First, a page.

“I really feel good today” said TLO after dinner this evening. “Was my cooking that great tonight I asked?” “Don’t kid yourself” he said. “I really came away from our appointment today feeling good about the how I was treated and the whole environment of the office. Luis was so nice to me and listened, that does not always happen in these settings. I am so glad that we are going to this office for treatments, I feel safe, secure and appreciated!”

I agree with him 100%!

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As the night has progressed, TLO is resting comfortably and we are both at peace thanks to Luis’ excellent care today. We don’t look at the future as being bleak, we look at each day as a blessing to share with each other, to care for each other and to be open to the days ahead.

We’ve had our cries; we’ve had our frustration and now we just deal with the reality of what is in front of us. One simple act of kindness by Luis today help alleviate 10 days worth of fear and frustration. Our hats are off to Luis!

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You see… We might have cancer…but cancer does not have us!

 

 

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Cancer: That Unwelcomed Guest Has Returned


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Love Is Composed Of A Single Soul Inhabiting Two Bodies:  Aristotle 

Saturday’s revelation that ‘The Little Ones’ cancer has metastases to his spine was devastating.  Two years past his radiation and chemotherapy treatment for esophageal cancer, we are back facing this vicious disease.  ‘It’s’ been knocking on the door the last few weeks; it is difficult to acknowledge this unwelcome guest has returned with new vigor and new strength.

I am not sure I can accurately describe our emotions at this time.

Concerned for the past few weeks that the tumor was active again, Friday’s MRI and CT scan proved our suspicions true.  While the news is unwelcome, we are thankful that at least we know the source the pain and discomfort which will allow us to act accordingly.  Palliative radiation is a new term that I learned on Saturday; TLO will immediately start palliative radiation treatments to help relieve the serve pain that suddenly came upon him Thursday night.

Scary does not do his pain justice on Thursday night; nor how we feel right now.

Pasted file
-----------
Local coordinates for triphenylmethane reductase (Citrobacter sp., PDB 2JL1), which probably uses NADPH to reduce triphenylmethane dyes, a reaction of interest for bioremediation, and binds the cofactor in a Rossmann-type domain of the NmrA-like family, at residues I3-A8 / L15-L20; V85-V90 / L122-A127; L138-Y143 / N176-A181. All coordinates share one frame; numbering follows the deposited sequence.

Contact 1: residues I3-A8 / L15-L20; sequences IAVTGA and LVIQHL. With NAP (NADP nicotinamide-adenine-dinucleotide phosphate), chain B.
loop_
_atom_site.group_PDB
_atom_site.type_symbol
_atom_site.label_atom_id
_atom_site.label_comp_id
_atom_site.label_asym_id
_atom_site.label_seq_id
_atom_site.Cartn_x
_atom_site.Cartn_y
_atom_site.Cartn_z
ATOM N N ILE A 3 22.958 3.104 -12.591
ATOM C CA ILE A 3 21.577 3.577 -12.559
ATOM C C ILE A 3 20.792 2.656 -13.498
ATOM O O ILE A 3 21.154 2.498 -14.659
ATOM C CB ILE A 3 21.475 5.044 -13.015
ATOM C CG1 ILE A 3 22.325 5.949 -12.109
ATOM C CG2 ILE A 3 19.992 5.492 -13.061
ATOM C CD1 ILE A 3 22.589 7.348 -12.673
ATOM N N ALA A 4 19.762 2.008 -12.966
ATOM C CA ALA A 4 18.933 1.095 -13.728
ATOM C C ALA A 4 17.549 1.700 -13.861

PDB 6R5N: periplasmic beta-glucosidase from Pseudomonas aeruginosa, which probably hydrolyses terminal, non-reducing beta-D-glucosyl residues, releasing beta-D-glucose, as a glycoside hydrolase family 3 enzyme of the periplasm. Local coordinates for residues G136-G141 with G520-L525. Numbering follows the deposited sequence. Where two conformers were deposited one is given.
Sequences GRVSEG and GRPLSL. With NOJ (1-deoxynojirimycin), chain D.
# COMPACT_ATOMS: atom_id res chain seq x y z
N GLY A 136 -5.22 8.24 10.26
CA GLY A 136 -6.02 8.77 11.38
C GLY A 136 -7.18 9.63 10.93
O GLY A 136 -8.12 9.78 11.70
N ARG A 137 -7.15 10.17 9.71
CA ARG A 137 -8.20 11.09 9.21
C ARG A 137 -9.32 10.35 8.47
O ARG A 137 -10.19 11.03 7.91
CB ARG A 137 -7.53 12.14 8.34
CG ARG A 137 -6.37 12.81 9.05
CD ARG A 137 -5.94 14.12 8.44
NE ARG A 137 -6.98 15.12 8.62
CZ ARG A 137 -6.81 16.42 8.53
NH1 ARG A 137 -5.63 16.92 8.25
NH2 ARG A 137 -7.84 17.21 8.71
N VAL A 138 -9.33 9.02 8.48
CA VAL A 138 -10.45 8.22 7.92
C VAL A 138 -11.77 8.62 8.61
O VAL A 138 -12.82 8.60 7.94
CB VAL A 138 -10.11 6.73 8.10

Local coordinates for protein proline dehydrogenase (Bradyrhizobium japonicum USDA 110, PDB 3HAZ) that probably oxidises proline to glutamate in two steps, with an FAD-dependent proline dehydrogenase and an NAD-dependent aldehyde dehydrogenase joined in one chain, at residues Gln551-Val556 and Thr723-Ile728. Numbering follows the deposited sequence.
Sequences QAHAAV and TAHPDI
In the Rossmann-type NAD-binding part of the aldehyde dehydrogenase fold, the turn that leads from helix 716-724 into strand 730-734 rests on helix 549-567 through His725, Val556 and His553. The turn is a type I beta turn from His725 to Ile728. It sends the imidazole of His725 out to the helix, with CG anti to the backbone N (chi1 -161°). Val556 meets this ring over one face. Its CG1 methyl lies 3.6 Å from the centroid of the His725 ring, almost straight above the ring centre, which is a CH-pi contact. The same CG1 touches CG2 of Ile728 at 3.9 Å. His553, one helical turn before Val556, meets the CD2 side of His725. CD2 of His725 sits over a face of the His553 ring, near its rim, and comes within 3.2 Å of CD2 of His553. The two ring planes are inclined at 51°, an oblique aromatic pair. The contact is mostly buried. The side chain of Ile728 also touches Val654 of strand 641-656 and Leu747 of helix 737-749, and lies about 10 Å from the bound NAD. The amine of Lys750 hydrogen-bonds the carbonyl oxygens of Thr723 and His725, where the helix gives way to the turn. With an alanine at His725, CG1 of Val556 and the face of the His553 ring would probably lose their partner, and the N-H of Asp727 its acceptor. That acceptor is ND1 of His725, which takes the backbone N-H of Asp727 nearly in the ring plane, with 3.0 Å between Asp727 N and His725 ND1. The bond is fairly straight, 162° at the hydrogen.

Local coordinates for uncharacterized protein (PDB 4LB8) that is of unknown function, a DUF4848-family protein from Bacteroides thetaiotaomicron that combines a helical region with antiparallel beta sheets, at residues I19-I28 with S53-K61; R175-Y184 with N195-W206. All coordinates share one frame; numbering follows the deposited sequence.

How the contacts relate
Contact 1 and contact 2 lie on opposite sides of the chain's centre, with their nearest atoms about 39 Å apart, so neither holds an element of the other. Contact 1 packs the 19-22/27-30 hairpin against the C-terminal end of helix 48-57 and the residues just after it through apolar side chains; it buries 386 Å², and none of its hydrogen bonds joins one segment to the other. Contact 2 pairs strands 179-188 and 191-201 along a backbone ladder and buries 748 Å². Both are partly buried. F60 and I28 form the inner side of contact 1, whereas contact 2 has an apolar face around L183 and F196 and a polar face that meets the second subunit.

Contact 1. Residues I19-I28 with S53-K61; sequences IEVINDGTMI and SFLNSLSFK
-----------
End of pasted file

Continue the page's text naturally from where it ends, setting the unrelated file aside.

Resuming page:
Imploring the attending physicians at the hospital to consult with TLO’s primary care physician helped avoid an unnecessary cardiac catheterization procedure which would have been dangerous and certainly unnecessary.  The cardiologist was sure his issues were cardiac, ‘he has the classic symptoms and history of heart disease,” said the cardiologist.  ‘That may be true, but before we make any decisions on doing a cardiac catheterization, it is important that we first find out what is going on with the tumor; we are not doing any invasive procedures until we have the MRI and CT scan’, I suggested. The cardiologist was working out of his area of medicine and we respect that.  

The harsh reality of the news creates an immediate void to an unpredicted 1385583_607513719290066_905165614_n (1)future.  The last twenty-four hours back at the house has found both of us to be just a bit sad and depressed.  We both have to watch those emotions so that they do not permeate our decision-making process. Depression often plays such a strong role in how disease functions in the body.  While we are both cognizant of that, it comes down to mind over matter.  As I’ve said before…”It just ain’t easy!”

A whole set of new and intense emotions intrude on us right now.  Worry, detachment, mortality, anger, fear of abandonment and having to live life alone. These gut wrenching emotions lurk in our minds when faced with a life-and-relationship-altering illness.  Often times, you have to give up things that you lovein order to care for the one you love.

Over the past 24 hours, we have had the chance to talk openly about what lies ahead of us.  As we begin to accept the raw news that was delivered yesterday, TLO is insistent that we continue to advocate for those who have no one to advocate for them.  “What would have happened to me if I had gone ahead with the cardiac producer; what would have happened to me if I had no one to advocate for me,” TLO exclaimed!  We intend to be as open as possible with everyone as we move forward with treatments.

We will push ahead because life’s journeys are not often driven on smooth roads, but we can always hope for a gentle wind at our back. This gentle wind is always fortified by our love, our faith, our friends and our trust.

Thank You for being a part of this journey with us!

You see…we might have cancer, but cancer does not have us!